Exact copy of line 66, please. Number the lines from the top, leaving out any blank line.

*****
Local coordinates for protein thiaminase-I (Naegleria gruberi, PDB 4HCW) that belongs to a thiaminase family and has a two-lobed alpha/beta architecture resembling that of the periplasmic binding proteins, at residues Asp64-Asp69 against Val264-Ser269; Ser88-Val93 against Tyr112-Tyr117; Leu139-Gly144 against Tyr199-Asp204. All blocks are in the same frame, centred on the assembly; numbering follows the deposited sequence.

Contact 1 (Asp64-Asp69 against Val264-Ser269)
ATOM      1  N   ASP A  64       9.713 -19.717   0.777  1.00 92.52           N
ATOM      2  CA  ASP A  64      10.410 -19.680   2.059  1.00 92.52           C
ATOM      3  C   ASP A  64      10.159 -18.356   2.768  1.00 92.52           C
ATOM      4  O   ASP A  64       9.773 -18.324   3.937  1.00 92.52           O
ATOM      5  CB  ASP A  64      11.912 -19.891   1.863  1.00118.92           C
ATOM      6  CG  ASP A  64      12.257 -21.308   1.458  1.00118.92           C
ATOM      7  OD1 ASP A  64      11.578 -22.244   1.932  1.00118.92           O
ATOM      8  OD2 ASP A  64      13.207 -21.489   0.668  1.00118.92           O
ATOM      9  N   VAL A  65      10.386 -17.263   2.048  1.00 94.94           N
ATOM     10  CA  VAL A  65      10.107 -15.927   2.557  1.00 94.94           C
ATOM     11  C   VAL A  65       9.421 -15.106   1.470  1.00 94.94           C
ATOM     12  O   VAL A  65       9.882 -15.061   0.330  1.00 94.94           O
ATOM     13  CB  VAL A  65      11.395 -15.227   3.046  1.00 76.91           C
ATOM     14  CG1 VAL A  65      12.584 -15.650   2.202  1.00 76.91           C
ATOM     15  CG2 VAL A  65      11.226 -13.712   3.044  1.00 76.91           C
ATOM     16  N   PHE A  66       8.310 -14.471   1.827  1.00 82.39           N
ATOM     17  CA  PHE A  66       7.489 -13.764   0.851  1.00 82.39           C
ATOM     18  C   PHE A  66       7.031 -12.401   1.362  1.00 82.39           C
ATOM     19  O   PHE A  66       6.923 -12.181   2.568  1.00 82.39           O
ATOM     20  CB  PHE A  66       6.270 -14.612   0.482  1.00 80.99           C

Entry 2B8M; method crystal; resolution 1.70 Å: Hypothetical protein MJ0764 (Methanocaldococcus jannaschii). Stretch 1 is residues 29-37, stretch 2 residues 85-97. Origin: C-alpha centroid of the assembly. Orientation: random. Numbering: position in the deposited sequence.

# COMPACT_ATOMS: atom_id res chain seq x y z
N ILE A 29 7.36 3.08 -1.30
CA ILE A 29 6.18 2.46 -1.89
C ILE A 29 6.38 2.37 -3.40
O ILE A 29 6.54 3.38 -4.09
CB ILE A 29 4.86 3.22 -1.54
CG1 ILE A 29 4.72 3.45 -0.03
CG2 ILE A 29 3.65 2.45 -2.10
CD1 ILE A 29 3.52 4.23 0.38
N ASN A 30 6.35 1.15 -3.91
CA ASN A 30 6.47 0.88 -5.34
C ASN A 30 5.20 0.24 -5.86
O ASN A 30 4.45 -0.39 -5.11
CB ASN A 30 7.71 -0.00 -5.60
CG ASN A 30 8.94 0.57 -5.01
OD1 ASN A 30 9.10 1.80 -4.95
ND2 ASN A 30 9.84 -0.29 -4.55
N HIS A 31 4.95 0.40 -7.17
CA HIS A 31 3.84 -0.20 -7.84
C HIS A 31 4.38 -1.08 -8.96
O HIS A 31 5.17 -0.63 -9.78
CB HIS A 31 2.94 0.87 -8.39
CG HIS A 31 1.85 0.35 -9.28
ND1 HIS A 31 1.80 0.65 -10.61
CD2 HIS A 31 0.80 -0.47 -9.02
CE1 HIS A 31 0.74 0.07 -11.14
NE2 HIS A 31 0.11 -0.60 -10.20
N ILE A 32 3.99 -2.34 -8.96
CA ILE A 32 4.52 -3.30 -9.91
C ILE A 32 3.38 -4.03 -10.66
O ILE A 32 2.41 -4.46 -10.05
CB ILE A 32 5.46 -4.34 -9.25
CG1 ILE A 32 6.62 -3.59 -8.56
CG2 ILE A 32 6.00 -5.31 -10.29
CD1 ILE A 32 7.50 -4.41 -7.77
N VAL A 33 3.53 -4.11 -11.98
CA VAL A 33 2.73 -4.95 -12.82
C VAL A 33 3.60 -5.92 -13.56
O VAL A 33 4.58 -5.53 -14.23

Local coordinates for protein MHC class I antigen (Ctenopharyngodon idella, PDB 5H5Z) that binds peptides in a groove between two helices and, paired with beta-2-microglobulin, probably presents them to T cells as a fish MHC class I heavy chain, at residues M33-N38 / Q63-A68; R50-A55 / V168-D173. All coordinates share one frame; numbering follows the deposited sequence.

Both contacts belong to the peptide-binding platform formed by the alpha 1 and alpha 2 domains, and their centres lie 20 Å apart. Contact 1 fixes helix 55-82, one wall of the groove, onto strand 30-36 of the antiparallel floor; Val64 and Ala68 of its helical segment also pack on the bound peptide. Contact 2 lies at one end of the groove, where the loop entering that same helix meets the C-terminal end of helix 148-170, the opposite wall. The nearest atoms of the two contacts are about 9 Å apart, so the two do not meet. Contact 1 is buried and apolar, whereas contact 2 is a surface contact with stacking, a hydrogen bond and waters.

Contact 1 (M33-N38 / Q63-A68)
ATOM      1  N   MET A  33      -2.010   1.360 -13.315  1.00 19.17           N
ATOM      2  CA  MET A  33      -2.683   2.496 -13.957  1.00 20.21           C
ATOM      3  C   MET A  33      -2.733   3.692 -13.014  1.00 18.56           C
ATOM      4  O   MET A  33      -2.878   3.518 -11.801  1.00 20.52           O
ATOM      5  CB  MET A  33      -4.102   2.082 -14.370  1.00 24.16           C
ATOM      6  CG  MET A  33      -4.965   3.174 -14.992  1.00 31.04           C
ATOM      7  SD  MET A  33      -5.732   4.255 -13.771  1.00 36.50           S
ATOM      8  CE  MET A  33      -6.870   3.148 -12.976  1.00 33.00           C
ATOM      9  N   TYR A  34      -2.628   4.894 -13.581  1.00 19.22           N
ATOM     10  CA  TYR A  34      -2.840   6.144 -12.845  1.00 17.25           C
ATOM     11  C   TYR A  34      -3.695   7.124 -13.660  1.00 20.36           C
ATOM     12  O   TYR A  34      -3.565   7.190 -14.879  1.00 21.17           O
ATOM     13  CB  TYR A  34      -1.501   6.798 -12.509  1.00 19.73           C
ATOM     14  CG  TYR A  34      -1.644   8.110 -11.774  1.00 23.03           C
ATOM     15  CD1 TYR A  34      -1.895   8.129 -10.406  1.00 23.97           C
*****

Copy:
ATOM      1  N   MET A  33      -2.010   1.360 -13.315  1.00 19.17           N